Symbols are all about Reality

Modern Age of Bicamerality
Piercing the Language of time
Symbols are all about reality

 Last week, I argued strongly for a mythical-allegorical understanding of the Christian Gospels and the stories they tell. I also said New Testament scholarship has been on the wrong scent trying to track down "historical" nuggets in the Jesus Story; that the way to go is to understand the complete account as a "divine drama where Jesus, as the persona representing the Christ of the universal myth" does and says the same things all ancient saviour figures in the various mystery rituals did and said. I concluded with this question for the faith: Does saying something or someone is "symbolic" mean that it or he/she is "unreal" or disconnected from reality? Is an allegorical and metaphorical story simply a fairy tale or worse? Is it really "debunking" Christianity to say its central tale is a sublime myth?


To try to clarify this issue, I want to share with you a letter from a bright atheist who says this is the first article he turns to each Sunday. He notes that I frequently try to combat the current tide of biblical literalism by expounding the symbolic nature of all "God talk," especially in the sacred literature of world religions. He gives this effort a nod of approval since he finds the statements made by religious literalists to be often "ludicrous and contradictory."


However, he makes this rather ludicrous statement himself. He writes: "I have no specific grief with symbols. They work as teaching aids and expression tools but we both know they are not statements of reality."


Because he holds such a view, he goes on to say he finds it "fascinating" that we seem to share many of the same premises but have come to widely divergent conclusions. I remain a firm believer; he, an atheist. Then he says: "Quite frankly, I don't see why you still believe. Faith cannot be the answer. You are too logical for that old excuse."


He closes with his "open-minded willingness" to be persuaded otherwise and his appreciation of my willingness "to go beyond a purely Christian perspective." He closes: "Every week I learn something."


I have already responded to this letter but it's important to repeat and flesh out what was in that reply. The matters at stake are weighty, not just for the agnostics and atheists who regularly read and react to the column but for the general public as well. Few areas of knowledge and of spirituality in particular are surrounded by more misunderstanding than the subject here in hand.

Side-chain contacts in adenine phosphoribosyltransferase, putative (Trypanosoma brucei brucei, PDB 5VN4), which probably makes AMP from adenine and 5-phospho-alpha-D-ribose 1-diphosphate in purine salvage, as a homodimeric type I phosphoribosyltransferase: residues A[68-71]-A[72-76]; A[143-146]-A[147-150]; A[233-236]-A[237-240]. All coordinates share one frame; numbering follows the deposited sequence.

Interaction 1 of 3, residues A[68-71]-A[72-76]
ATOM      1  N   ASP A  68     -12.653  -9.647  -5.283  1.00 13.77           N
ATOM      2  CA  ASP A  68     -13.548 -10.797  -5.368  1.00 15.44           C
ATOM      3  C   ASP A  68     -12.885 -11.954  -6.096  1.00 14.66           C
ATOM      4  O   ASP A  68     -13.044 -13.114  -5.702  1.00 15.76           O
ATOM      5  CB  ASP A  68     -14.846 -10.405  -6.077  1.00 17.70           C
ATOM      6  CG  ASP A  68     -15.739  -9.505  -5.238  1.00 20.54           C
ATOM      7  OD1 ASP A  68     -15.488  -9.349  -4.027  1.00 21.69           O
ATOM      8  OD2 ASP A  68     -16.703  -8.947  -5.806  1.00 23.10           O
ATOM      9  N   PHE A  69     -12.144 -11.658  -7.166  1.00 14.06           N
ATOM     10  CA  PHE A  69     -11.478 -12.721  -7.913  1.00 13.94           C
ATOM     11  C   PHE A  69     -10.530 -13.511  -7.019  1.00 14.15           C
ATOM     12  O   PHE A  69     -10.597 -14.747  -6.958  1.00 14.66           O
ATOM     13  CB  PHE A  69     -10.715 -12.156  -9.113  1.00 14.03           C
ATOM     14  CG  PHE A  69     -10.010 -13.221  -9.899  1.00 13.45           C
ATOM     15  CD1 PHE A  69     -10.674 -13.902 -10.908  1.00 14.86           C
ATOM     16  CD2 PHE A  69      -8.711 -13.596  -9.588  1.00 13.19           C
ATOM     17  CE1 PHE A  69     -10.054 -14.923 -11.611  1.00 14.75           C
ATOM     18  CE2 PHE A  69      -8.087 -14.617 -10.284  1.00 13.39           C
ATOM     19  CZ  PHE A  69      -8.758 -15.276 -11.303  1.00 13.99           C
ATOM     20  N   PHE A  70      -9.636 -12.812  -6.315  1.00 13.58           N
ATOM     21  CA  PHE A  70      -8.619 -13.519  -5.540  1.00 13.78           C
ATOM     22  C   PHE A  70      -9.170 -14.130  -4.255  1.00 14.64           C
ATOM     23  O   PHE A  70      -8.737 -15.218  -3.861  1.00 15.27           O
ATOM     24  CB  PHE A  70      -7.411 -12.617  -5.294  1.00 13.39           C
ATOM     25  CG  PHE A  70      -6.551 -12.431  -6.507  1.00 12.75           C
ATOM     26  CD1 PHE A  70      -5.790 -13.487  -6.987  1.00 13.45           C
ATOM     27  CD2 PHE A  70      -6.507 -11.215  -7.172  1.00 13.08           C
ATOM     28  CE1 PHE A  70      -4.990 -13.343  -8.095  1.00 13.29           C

There are a hundred reasons, logically, rationally and also intuitively, that I am a believer. This is not the time to expatiate on them. Here the focus is on symbolism and its alleged unreality.


The truth is that symbols, metaphors, and allegories have everything to do with reality. To dismiss them as mere fiction or, as another reader recently wrote, "the equivalent of lies," is sheer ignorance or lack of thought.


Think about it. A wedding ring is of itself merely a circle of precious metal, but it's a symbol of a mighty reality. It is not of itself love, commitment, fidelity, marriage, or family, but it can powerfully represent all of these and more. Its potency is far beyond all proportion to its commercial value or beauty.


Life is surrounded by and only made possible by symbols and symbolism, from the world of advertising to quantum physics and the various grades of mathematics. More obvious even still is the fact of human language. All words are symbols. It's what they stand for and the power they represent and convey that's so important. Life is virtually impossible without them.


That's why poet Ralph Waldo Emerson could boldly say: "A good symbol is the best argument, and is a missionary to persuade thousands." You just have to think of Winston Churchill during World War II flashing his cocky V-for-victory symbol with upraised fingers to know the truth of Emerson's insight.


American educator John Dewey, in The Quest For Certainty, writes: `The invention or discovery of symbols is doubtless by far the greatest single event in the history of man. Without them no advance is possible; with them there is no limit set to intellectual development except inherent stupidity."


But, since people are more open to being convinced by science rather than theology or philosophy, here's the scientist Sir James Jeans. In The World Around Us, he says: "When we try to discuss the ultimate structure of the atom, we are driven to speak in terms of similes, metaphors, and parables."


It's exactly the same when humans try to speak of the things of God.


Theologian and author Tom Harpur's books focus on spiritual growth. He can be reached at


This article is published here without permission because it disappeared from the web and because its message offers important clarification desperately needed today, a time when religion seems to have gone off the deep end (fundamentalism) in so many circles. The publisher or author can contact Symbols.Net here.